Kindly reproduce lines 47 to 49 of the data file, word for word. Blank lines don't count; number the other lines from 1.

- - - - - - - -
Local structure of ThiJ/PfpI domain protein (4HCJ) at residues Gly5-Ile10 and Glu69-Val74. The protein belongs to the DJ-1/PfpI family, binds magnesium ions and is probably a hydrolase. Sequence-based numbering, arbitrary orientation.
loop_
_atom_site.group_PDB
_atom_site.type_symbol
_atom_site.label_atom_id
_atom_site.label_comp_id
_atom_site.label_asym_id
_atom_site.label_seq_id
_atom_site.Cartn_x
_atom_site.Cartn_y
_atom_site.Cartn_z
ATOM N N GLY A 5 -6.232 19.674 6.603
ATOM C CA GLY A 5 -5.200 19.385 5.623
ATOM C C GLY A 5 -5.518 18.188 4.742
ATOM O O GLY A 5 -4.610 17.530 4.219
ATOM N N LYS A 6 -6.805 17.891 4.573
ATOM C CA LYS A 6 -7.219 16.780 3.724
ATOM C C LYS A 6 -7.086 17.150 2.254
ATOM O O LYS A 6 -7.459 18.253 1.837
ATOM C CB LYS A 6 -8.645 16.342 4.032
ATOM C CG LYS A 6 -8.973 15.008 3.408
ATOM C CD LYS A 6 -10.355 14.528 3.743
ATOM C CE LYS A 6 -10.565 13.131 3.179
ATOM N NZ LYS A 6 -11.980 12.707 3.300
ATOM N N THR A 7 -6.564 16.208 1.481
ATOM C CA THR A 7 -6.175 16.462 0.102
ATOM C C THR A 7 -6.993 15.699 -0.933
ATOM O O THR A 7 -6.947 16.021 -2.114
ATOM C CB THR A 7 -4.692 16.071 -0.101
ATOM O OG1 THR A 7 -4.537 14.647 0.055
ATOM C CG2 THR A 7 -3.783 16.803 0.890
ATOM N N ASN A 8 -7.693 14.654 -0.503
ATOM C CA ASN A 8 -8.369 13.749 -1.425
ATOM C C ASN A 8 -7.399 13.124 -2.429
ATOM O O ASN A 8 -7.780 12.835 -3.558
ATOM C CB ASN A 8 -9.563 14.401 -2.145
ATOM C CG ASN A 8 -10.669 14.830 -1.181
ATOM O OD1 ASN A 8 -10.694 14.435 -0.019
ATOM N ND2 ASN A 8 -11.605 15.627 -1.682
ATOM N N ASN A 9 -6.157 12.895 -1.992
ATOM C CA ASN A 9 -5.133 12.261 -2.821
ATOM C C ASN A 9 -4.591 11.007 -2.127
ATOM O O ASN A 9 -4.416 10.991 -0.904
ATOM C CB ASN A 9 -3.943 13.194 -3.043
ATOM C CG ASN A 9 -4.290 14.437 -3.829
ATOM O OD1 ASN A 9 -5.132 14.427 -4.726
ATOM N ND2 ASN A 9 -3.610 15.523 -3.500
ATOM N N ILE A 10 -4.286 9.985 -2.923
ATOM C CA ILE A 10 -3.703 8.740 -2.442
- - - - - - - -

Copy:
ATOM N ND2 ASN A 9 -3.610 15.523 -3.500
ATOM N N ILE A 10 -4.286 9.985 -2.923
ATOM C CA ILE A 10 -3.703 8.740 -2.442